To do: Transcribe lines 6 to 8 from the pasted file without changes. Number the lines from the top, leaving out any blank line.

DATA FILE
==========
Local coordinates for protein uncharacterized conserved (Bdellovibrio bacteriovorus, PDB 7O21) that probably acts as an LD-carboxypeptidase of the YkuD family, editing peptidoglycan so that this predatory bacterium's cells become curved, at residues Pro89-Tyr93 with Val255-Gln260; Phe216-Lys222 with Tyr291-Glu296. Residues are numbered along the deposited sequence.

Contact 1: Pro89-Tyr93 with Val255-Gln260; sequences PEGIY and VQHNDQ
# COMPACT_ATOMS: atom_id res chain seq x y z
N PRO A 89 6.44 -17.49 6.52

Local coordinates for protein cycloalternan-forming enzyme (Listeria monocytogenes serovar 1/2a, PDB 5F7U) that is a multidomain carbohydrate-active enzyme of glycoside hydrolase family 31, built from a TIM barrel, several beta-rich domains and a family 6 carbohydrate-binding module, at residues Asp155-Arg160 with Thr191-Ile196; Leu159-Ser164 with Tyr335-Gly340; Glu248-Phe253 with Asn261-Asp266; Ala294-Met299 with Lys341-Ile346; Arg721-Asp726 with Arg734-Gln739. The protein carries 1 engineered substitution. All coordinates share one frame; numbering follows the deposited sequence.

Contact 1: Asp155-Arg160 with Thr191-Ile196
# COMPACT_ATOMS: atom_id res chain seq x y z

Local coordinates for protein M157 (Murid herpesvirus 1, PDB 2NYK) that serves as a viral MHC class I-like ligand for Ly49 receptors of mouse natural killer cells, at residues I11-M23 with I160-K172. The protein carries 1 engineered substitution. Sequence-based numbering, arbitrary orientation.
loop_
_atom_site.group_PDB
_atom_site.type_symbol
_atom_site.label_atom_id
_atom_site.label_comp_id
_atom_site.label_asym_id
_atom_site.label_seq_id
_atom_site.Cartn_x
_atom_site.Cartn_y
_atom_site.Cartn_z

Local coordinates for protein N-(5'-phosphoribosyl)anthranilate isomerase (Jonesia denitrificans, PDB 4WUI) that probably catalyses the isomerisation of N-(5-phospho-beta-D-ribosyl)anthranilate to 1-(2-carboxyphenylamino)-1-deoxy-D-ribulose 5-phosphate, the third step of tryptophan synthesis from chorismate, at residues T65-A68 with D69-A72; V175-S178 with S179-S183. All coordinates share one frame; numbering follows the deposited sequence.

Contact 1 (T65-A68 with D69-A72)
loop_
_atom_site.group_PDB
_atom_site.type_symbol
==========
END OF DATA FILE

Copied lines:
Contact 1: Asp155-Arg160 with Thr191-Ile196
# COMPACT_ATOMS: atom_id res chain seq x y z

Local coordinates for protein M157 (Murid herpesvirus 1, PDB 2NYK) that serves as a viral MHC class I-like ligand for Ly49 receptors of mouse natural killer cells, at residues I11-M23 with I160-K172. The protein carries 1 engineered substitution. Sequence-based numbering, arbitrary orientation.